The Missing Link: Modelling Potential Output at the OBR

This note outlines the missing link in macroeconomic analysis of fiscal policy.  While the Office for Budget Responsibility’s (OBR) remit does allow it to judge whether the effects of fiscal (or other economic policies) on potential output are material, such judgements will matter little for the horizon over which it is being asked to assess whether the government will meet its fiscal rules.

Pub. Date
14 March, 2023
Pub. Type


  • Since 2010 the Office for Budget Responsibility (OBR), along with most other forecasters, has been consistently optimistic about the supply side of the economy, specifically with persistent overpredictions in the scale of productivity improvements
  • These errors were largely driven by the statistical quirk of expecting a return to the mean rate of growth, rather than a structural analysis of emerging productivity trends.
  • These forecast errors have contributed to misses in the fiscal targets, with debt-GDP not falling in line with plans, and to some loss of credibility in the fiscal framework.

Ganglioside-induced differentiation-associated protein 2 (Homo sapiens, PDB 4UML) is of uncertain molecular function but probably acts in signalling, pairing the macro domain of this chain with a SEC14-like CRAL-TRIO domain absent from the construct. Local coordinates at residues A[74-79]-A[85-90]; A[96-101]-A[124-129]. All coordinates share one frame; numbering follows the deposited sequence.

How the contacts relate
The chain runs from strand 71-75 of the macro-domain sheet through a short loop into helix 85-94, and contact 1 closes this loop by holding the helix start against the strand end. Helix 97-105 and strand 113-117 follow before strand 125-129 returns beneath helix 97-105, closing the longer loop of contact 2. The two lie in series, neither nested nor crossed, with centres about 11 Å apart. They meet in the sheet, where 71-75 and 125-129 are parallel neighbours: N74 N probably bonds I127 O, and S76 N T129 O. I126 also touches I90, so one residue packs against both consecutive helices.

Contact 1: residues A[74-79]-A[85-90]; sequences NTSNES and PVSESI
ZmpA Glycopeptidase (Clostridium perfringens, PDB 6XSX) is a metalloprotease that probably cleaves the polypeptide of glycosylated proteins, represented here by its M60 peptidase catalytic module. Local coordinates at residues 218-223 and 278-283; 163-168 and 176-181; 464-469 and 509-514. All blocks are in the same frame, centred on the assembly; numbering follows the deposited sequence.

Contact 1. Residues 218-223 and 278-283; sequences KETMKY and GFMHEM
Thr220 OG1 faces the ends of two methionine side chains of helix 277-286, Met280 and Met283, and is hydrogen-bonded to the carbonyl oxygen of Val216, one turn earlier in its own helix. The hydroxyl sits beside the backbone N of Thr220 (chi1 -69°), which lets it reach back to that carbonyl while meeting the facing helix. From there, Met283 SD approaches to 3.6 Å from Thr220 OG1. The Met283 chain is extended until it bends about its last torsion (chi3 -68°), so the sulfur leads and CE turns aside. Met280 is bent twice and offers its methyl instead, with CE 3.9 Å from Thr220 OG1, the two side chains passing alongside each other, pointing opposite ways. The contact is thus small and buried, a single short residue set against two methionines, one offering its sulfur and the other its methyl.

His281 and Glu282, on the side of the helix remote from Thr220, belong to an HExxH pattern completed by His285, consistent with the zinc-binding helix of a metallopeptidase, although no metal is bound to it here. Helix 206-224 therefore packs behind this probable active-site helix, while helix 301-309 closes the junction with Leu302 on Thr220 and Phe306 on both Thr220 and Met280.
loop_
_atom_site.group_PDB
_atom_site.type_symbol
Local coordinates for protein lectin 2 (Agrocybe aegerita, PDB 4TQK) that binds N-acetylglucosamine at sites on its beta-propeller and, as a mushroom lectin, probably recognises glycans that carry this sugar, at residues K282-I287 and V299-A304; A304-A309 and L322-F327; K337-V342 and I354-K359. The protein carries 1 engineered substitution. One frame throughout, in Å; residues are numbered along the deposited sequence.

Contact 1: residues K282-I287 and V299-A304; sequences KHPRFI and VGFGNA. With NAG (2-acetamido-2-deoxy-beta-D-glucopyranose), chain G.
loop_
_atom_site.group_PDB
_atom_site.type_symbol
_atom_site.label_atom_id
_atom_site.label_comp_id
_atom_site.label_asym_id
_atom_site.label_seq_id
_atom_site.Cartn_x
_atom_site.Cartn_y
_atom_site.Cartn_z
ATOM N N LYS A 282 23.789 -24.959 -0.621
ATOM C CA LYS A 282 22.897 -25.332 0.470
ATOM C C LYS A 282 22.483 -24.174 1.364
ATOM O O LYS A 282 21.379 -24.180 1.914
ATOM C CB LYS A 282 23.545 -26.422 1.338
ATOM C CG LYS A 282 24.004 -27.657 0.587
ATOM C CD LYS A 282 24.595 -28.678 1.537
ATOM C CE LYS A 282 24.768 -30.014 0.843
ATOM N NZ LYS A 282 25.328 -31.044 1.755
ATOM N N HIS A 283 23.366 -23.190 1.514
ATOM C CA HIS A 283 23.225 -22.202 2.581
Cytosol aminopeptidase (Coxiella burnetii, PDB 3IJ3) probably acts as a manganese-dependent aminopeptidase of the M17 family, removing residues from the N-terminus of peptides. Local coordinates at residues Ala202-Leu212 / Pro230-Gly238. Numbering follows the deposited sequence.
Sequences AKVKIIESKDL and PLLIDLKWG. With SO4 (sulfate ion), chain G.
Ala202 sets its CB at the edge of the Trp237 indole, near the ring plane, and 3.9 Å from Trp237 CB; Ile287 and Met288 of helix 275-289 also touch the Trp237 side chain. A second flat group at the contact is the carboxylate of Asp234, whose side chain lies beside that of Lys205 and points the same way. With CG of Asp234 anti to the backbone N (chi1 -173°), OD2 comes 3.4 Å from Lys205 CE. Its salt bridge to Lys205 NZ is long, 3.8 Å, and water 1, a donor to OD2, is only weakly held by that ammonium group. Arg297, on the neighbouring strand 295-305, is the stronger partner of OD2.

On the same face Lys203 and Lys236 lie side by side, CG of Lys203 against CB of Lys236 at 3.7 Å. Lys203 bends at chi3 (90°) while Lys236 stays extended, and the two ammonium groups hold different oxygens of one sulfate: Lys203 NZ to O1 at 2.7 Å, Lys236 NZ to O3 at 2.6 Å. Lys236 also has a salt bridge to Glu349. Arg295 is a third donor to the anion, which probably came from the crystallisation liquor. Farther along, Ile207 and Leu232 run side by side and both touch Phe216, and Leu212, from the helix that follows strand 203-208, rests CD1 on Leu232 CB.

• It has also introduced a deflationary bias in fiscal policy, as successive Chancellors have then tried to tighten fiscal policy in order to hit a(n arbitrary) target for lower Debt-GDP.
  • Tightening has tended to focus on public investment, where net fixed capital formation has averaged some 1% of GDP this century) and infrastructure, which ironically would do most to raise productivity.
  • I suggest that public investment is excluded from the calculations on the accrual of Debt to GDP, perhaps in conjunction with a more considered analysis of the whole of the government balance sheet in terms of liabilities and assets.
  • And that the OBR adopts a practice by which public expenditure can more clearly impact structurally on the supply side of the economy over a longer policy horizon and support fiscal sustainability, which may require reform of the existing legislation.

Persistent biases in forecasts can lead to persistent errors in policy and instrument choice. One priority for the OBR, if it is to advise Chancellors on more optimal setting of fiscal policy, is to develop a better understanding of the impact of fiscal policy on both demand and supply in the economy. And to publish the impact on both of alternative policy choices.